This post shows how to create a custom vROps dashboard to monitor VCF on VxRail environments.
Warning! No rocket-science was used in the making of this custom dashboard.
What I have put together is very basic, but it’s a start, and is probably a reflection of just how easy it is to get going with creating your own VCF on VxRail dashboard for vROps.
A really important pre-requisite to creating a custom dashboard (or creating anything really!) is to have a reason for it. Have a plan, a goal. If that goal solves an existing problem, then even better!
- What do you need from the dashboard?
- Why do you need it?
- What problem is it solving?
Usually with out of the box views and Management Packs, using linked objects, a dashboard will only present/display information as per a single vCenter, that being the selected vCenter.
- I wanted a dashboard that showed me information across more than one vCenter at one time.
- I wanted that dashboard to give me high level VxRail Health, Capacity, and Version information
- … and I just wanted to play around a bit to see what is possible
The wider context of all of this meant that I could view multiple VxRail systems at the same time. This could be applied to VCF on VxRail deployments or just standard VxRails.
My environment consists of 2 x VxRail systems, deployed as a single-site VCF on VxRail 3.9.1. The key component versions here, in terms of integration and support are as follows:
- vROps v7.5
The rest of the components don’t really matter so much in terms of creating this custom Dashboard (I think!).
vROps makes this all very simple to be honest. From the vROps UI, select Dashboards > Actions > Create Dashboard.
A new blank canvas of a dashboard will be presented, onto which you can drag and drop available Widgets and Views.
Give the dashboard a suitable name. In my case this was VCF on VxRail Dashboard
This brings is to deciding on the Layout of the dashboard. After much faffing about dragging and dropping, trying to configure and resize various widgets and views into what I thought would be a cohesive dashboard, I settled on the following:
- 3 Rows, each containing 4 widgets
- Top Row was General info:
- Object List of all VxRail Clusters
- Pie Chart for all VxRail Versions
- Top Alerts (For all VxRail Clusters)
- VCF on VxRail Image (This is 100% cosmetic and has ZERO use)
- Middle Row was for the VCF on VxRail Mgmt Cluster:
- Object Relationships
- Capacity Remaining
- Bottom Row was for the VCF on VxRail VI Workload Domain Cluster:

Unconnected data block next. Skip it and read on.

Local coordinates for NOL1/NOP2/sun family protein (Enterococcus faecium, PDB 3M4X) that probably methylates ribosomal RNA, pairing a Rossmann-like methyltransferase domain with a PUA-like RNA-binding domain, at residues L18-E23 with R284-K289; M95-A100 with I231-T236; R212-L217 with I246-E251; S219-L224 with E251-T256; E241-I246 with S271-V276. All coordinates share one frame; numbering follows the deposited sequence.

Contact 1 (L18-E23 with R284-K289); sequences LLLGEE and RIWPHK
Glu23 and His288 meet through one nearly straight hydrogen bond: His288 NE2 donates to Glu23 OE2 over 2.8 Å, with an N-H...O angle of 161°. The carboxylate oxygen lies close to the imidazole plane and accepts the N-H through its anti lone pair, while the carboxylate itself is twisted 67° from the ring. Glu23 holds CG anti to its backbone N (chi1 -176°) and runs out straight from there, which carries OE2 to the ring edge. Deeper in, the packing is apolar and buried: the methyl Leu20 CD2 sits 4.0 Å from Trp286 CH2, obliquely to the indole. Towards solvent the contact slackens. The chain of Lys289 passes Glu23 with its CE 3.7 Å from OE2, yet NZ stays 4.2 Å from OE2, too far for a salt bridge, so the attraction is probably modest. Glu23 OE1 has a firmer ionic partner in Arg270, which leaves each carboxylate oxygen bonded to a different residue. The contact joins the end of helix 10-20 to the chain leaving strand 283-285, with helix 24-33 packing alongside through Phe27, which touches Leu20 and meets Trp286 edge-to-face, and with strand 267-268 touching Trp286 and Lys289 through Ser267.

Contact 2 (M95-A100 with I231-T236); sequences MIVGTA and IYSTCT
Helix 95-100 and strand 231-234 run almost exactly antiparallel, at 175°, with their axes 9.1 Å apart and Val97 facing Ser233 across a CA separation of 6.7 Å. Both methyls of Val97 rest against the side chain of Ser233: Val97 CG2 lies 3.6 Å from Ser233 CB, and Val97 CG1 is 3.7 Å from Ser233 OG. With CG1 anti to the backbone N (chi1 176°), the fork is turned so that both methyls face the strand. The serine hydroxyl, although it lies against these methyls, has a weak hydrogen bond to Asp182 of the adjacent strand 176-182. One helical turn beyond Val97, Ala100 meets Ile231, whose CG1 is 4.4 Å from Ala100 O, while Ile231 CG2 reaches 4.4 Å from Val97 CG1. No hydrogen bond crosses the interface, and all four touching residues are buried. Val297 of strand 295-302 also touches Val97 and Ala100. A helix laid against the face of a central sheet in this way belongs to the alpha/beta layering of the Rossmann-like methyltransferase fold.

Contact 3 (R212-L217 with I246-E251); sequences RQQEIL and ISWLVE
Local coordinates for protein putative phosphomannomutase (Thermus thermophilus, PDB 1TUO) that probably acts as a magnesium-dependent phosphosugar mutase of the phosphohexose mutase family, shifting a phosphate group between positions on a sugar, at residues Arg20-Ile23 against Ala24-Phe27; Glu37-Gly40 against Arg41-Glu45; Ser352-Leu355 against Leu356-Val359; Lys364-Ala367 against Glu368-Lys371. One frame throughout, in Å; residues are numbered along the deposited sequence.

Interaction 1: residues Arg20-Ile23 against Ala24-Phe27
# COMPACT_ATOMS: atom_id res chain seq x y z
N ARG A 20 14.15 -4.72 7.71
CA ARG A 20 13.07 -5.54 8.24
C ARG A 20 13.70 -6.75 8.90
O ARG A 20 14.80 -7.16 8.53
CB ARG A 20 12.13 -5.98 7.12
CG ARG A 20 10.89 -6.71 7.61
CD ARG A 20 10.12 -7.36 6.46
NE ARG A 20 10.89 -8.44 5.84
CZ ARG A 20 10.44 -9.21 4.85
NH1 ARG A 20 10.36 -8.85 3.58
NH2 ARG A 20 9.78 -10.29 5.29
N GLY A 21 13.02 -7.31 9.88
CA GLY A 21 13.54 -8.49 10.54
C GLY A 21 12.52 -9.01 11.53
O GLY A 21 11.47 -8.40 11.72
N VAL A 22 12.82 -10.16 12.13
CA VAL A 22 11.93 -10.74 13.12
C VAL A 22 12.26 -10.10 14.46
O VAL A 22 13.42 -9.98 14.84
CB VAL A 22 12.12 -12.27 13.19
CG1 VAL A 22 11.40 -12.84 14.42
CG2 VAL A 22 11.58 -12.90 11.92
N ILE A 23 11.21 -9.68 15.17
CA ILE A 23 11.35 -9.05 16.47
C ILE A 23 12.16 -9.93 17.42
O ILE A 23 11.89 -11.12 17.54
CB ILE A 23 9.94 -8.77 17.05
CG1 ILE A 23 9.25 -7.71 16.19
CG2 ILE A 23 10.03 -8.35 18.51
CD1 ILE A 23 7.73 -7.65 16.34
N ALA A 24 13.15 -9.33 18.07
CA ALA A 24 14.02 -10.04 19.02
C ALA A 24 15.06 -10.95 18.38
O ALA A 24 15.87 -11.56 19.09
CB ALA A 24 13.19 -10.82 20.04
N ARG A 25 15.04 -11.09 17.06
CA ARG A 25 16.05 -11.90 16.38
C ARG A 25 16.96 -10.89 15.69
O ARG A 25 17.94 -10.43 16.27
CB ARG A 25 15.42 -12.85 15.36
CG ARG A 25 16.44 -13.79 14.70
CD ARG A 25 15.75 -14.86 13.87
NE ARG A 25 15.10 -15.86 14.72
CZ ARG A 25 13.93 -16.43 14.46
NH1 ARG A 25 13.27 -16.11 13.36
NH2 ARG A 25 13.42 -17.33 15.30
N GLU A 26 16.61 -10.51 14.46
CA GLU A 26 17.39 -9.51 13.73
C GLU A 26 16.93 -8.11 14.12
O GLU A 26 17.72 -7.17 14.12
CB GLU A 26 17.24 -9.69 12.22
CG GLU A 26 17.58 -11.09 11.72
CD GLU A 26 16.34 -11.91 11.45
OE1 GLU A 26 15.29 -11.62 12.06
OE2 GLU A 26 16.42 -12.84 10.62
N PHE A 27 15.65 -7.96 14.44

- Object Relationships
- Capacity Remaining
- Top Row was General info:
Configure the Widgets
Next up was how best to configure the widgets. This is where things start to heat up a little depending on what you want or need.
vROps allows you to configure each widget to display exactly what you need, and while this can be complicated, it is also a case of spending some time getting to know the widgets, understanding their inputs/outputs, and their limitations. That said, depending on what you need, there is an easier way!
In my case I already knew what most of the widgets looked like as they were available on other out-of-the-box dashboards such as those provided by the VxRail Management Pack (which also requires adapters to be configured for vCenter and vSAN).
I wanted those existing, pre-configured widgets available to me in a single view, so the simplest thing to do was to go and Copy the widgets from their respective dashboards and Paste them onto mine. (I warned you about the lack of rocket science here!)
To copy a widget, first go to the dashboard containing that widget (VxRail Operations Dashboard), and select Actions > Edit Dashboard.
From there select the desired widget then select Actions > Copy Widget(s) as shown below
Return to the new Dashboard, select Edit Dashboard again, and then Paste Widget(s).
In the Edit Widget window, you can explore the various settings to understand a little about how that widget was produced. The Widget can also be renamed and edited as required. In our case all we changed was:
- renamed the widget to ‘VCF on VxRail Clusters’
- set the Refresh Content to On
- set Self Provider to On
- set the Auto Select First Row to Off
This was repeated for the Object Relationship widget for the middle (VCF Mgmt) row and bottom (VCF WLD) row, where we copied the source widget from the Troubleshoot VxRail Dashboard for the respective VxRail vCenter Servers.
The vCenter-specific widgets require a little more tweaking, where, once the Self-Provider option is turned On, the Input Data section must be populated with the vCenter-specific object.